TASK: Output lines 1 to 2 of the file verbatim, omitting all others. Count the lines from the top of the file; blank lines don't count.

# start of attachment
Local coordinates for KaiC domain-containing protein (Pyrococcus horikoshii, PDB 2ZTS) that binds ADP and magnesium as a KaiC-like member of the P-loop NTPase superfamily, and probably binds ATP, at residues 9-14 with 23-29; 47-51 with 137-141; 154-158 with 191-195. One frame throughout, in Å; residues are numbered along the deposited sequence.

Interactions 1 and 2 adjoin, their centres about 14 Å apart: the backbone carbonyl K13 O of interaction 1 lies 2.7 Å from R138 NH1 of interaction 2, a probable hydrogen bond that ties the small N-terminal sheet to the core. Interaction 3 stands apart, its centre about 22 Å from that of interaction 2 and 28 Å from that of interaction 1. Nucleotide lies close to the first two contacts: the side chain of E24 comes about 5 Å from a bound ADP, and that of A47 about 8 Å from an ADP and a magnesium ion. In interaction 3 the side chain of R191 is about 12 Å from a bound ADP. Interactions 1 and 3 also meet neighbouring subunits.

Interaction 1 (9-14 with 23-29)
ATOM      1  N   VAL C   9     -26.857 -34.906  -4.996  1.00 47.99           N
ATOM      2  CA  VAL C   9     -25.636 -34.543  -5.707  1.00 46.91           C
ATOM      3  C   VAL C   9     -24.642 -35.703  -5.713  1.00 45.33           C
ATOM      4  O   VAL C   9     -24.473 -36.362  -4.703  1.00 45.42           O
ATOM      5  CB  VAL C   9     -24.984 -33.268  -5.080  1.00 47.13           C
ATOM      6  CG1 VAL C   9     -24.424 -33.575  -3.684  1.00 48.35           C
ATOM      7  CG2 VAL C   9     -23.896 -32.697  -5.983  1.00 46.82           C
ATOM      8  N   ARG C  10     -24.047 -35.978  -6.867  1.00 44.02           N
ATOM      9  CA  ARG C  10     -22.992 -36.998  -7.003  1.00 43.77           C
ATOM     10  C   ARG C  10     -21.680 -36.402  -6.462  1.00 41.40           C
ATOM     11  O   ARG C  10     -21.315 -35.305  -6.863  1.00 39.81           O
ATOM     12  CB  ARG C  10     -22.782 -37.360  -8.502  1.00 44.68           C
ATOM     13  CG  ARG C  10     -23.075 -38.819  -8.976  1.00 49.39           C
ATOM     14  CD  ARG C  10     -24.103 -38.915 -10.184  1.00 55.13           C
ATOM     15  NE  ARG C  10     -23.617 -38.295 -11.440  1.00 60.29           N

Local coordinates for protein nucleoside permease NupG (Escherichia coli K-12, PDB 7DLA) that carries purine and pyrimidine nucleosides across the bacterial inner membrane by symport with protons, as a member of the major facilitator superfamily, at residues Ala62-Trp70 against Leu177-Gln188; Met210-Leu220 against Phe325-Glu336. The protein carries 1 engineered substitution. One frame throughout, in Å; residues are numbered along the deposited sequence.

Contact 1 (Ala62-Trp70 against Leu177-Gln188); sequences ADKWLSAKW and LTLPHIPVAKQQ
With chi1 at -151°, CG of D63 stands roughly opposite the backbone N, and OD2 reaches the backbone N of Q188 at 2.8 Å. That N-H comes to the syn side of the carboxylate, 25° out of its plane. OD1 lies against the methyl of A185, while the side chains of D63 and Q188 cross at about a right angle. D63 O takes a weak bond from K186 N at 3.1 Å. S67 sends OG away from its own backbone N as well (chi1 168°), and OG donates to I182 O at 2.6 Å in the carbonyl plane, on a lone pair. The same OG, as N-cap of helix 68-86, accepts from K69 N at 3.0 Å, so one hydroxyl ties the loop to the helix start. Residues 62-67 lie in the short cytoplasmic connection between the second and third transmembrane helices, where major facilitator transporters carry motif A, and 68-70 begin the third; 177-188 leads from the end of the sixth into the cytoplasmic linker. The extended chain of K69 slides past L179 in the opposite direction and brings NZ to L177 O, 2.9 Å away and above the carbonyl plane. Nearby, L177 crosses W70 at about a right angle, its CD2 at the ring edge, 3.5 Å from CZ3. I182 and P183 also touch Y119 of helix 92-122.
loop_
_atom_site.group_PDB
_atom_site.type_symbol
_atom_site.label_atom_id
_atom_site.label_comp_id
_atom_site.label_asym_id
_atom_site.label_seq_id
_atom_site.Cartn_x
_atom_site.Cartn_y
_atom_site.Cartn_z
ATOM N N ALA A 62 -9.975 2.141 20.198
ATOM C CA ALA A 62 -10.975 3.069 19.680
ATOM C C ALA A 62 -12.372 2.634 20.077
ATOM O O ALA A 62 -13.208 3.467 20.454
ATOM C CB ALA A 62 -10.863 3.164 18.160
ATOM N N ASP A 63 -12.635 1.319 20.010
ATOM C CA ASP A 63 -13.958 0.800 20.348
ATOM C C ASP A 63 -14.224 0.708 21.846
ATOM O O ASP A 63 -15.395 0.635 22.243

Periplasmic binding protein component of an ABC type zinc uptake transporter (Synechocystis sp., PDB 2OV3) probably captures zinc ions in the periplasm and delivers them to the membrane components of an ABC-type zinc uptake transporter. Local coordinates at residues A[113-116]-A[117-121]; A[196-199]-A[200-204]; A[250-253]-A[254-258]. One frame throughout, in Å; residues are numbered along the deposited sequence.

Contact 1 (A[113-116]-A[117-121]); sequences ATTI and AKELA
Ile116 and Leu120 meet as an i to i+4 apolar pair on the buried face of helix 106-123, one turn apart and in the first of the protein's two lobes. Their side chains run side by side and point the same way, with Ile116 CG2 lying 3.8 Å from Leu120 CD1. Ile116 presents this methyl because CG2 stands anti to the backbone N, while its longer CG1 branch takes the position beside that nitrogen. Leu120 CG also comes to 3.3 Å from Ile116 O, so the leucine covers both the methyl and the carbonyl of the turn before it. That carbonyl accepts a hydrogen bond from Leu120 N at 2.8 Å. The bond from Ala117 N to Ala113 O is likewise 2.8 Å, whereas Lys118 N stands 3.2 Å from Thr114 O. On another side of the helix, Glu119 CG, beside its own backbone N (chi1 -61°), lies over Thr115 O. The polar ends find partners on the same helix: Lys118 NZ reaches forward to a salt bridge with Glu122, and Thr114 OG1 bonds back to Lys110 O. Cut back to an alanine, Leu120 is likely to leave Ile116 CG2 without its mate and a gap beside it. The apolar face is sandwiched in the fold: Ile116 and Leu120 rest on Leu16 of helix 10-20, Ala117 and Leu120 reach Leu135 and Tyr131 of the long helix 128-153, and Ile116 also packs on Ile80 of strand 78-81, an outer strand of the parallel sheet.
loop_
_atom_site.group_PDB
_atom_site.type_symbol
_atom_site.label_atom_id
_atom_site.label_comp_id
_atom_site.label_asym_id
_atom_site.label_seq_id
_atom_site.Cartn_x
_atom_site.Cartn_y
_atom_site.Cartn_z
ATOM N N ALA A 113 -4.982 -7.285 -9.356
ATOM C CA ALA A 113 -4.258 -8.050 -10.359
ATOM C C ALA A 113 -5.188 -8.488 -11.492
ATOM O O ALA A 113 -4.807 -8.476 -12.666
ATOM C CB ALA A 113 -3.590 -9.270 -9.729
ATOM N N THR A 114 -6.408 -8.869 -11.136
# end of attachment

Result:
Local coordinates for KaiC domain-containing protein (Pyrococcus horikoshii, PDB 2ZTS) that binds ADP and magnesium as a KaiC-like member of the P-loop NTPase superfamily, and probably binds ATP, at residues 9-14 with 23-29; 47-51 with 137-141; 154-158 with 191-195. One frame throughout, in Å; residues are numbered along the deposited sequence.

Interactions 1 and 2 adjoin, their centres about 14 Å apart: the backbone carbonyl K13 O of interaction 1 lies 2.7 Å from R138 NH1 of interaction 2, a probable hydrogen bond that ties the small N-terminal sheet to the core. Interaction 3 stands apart, its centre about 22 Å from that of interaction 2 and 28 Å from that of interaction 1. Nucleotide lies close to the first two contacts: the side chain of E24 comes about 5 Å from a bound ADP, and that of A47 about 8 Å from an ADP and a magnesium ion. In interaction 3 the side chain of R191 is about 12 Å from a bound ADP. Interactions 1 and 3 also meet neighbouring subunits.